19. When you cut down your harvest in your field, and have forgotten a sheaf in the field, you shall not go again to fetch it; it shall be for the stranger, for the orphan, and for the widow; that the Lord your God may bless you in all the work of your hands.
20. When you beat your olive tree, you shall not go over the boughs again; it shall be for the stranger, for the orphan, and for the widow.
21. When you gather the grapes of your vineyard, you shall not glean it afterward; it shall be for the stranger, for the orphan, and for the widow.
22. And you shall remember that you were a slave in the land of Egypt; therefore I command you to do this thing.
These gifts to the poor are one key example of helping those in need. While beneficial to the poor, one can certainly argue that what is left behind is not enough to actually sustain the needy. A number of commentaries suggest that the primary purpose of these commandments is to build the moral personality of the owner of the field who must understand there are limits even to his/her ownership of the property. The poor also have a claim to it, albeit limited to certain categories. God is after all, the true owner of the field.
The forgotten sheaf which must be left for the poor is an odd example of a commandment to fulfill. There can be no intent here by definition, the sheaf was forgotten. I am forbidden to return to harvest it. It must remain forgotten. In a religion in which memory is so foundational, and it is precisely because we are commanded to remember we were slaves in Egypt, that when it comes to sheaves in the field, I must truly learn how to forget.
As we struggle in Elul to honestly look at ourselves and begin to reconcile with those we have hurt, we must first remember where we erred with others and with God. With repentance and forgiveness must then come a form of forgetting as we begin the new year.
For a full discussion, please see Nehama Leibowitz Studies in Deuteronomy pp 243-249.
What does the Republican Convention mean for Jews?
Not much – for two reasons.
First off, the conventions, Republican or Democrat, are virtually meaningless. This is true for Jews and non-Jews alike. They are so tightly scripted, you might as well add in the laugh and applause tracks from the Price is Right. We’ll hear the narrative each candidate wants us to hear, the media slanted in his direction will declare the speeches inspired, and the opposing Spin Doctors will say, “it was predictable, but passible.” Such is the jaded view of anyone who has lived through a couple of these, seen the movie Wag the Dog, and lives in the shadow of Universal Studios. Folks, it’s all about the sound and light show (this year I mean that literally – the Republican Convention will have two musical stages, 13 video screens, and a $2.5 million dollar theatrical main- stage). Conventions highlight style points, “can I imagine this guy as president”, but let me save everyone the money and time, with all the stagecraft that goes into these things the answer is “yes.”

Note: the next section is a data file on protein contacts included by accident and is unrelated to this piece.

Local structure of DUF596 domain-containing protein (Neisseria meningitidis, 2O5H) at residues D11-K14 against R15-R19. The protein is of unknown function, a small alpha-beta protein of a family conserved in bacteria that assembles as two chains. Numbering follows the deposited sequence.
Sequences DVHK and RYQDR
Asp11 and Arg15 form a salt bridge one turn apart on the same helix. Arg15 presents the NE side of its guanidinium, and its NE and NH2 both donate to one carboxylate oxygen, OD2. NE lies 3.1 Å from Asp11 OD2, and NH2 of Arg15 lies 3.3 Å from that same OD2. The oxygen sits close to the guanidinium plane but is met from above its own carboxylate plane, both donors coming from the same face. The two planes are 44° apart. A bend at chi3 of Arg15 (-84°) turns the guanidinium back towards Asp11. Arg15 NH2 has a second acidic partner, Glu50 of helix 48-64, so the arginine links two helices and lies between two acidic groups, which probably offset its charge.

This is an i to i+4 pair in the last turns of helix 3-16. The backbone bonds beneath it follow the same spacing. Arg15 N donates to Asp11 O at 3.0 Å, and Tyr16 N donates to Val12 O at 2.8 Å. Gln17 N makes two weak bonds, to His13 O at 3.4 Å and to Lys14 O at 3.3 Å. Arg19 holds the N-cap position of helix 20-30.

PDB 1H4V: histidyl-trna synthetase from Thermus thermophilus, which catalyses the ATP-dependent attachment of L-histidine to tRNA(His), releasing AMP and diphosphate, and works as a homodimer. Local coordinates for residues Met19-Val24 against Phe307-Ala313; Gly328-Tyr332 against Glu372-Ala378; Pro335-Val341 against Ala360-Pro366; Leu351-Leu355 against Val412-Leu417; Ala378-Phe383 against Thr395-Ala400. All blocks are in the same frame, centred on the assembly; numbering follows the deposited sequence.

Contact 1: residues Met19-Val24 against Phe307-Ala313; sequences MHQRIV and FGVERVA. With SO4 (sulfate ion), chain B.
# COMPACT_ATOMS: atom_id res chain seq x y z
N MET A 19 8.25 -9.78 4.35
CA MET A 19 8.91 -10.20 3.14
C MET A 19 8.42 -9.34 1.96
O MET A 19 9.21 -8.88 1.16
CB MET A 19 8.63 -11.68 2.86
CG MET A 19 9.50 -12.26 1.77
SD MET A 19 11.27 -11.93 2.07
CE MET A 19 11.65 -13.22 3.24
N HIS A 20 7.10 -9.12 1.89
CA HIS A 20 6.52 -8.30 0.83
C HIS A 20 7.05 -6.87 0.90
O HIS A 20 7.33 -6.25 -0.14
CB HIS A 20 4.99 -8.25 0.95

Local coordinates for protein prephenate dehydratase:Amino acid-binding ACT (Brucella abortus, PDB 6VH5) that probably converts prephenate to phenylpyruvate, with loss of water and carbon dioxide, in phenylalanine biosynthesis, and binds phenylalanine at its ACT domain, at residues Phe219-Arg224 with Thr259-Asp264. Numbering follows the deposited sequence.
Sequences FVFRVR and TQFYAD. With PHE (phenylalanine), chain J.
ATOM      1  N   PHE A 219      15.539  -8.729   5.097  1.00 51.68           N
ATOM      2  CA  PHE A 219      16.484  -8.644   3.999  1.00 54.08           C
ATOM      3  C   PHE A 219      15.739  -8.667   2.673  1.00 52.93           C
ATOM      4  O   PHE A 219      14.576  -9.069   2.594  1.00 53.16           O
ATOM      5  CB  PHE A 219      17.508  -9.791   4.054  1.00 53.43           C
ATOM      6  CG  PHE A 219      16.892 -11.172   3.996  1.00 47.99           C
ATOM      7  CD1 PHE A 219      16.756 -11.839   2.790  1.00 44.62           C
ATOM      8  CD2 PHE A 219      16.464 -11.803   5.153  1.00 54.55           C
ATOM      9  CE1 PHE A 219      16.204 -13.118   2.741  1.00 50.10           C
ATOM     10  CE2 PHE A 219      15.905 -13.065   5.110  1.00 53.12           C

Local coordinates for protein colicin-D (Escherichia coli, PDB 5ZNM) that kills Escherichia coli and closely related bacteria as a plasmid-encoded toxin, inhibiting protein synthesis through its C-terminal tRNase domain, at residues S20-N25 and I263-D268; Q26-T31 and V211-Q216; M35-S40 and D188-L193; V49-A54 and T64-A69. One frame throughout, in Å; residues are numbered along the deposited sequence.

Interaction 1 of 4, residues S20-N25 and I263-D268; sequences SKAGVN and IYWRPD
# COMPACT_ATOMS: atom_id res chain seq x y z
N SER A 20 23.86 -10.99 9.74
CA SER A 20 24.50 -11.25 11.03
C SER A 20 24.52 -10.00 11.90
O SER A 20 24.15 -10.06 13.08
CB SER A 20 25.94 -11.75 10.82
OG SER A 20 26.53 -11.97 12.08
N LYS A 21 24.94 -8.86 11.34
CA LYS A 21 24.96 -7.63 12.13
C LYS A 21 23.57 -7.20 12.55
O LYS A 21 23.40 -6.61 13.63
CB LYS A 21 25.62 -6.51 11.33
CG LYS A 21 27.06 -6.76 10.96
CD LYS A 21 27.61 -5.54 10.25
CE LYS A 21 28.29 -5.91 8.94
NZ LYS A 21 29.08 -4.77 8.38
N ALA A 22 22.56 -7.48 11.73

Secondly, when it comes to the Republican party, Jews largely prefer to stay behind the curtain. Of course there are exception. Here are two interesting examples: Linda Lingle, Hawaii’s first female governor is a Republican and is jewish – she’s running for reelection. And there is Rabbi Shmuley Boteach, who became popular as Michael Jackson’s rabbi, and is running as a Republican in North Jersey. In the current congress there are 13 Jews in the Senate, not one is a Republican (both Joe Lieberman and Bernard Sanders are Independents). On the House side, there are 26 Jews, all Democrats, save one, Republican Majority Leader, Eric Cantor. However, behind the curtain there is Sheldon and Miriam’s $10 million plus as well as millions more from other conservative jewish power-brokers.
To my eye, these numbers are stark. There is disproportionate (to population) Jewish representation on the Democratic side, and disproportionate dollars on the Republican side. While I expect that others will respectfully disagree, I read the above stats as follows: There is an innate comfort for Jews in the stereo-typical positions of the Democratic Platform (social responsibility that begins by lifting up the bottom) that does not exist for Jews who embrace the individual liberties, and “hands-off” mentality of the Republicans.